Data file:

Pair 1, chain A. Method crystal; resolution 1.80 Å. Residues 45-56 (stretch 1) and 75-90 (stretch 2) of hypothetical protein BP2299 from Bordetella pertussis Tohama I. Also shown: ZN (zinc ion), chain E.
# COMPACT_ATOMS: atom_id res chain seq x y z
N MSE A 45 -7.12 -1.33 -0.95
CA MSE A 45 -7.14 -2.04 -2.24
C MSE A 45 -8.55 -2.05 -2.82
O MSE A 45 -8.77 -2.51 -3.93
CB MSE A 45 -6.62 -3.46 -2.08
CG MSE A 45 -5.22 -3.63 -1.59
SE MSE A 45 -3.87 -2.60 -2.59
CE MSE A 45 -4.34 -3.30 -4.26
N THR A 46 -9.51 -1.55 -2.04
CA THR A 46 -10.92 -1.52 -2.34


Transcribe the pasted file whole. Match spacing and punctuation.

Pair 1, chain A. Method crystal; resolution 1.80 Å. Residues 45-56 (stretch 1) and 75-90 (stretch 2) of hypothetical protein BP2299 from Bordetella pertussis Tohama I. Also shown: ZN (zinc ion), chain E.
# COMPACT_ATOMS: atom_id res chain seq x y z
N MSE A 45 -7.12 -1.33 -0.95
CA MSE A 45 -7.14 -2.04 -2.24
C MSE A 45 -8.55 -2.05 -2.82
O MSE A 45 -8.77 -2.51 -3.93
CB MSE A 45 -6.62 -3.46 -2.08
CG MSE A 45 -5.22 -3.63 -1.59
SE MSE A 45 -3.87 -2.60 -2.59
CE MSE A 45 -4.34 -3.30 -4.26
N THR A 46 -9.51 -1.55 -2.04
CA THR A 46 -10.92 -1.52 -2.34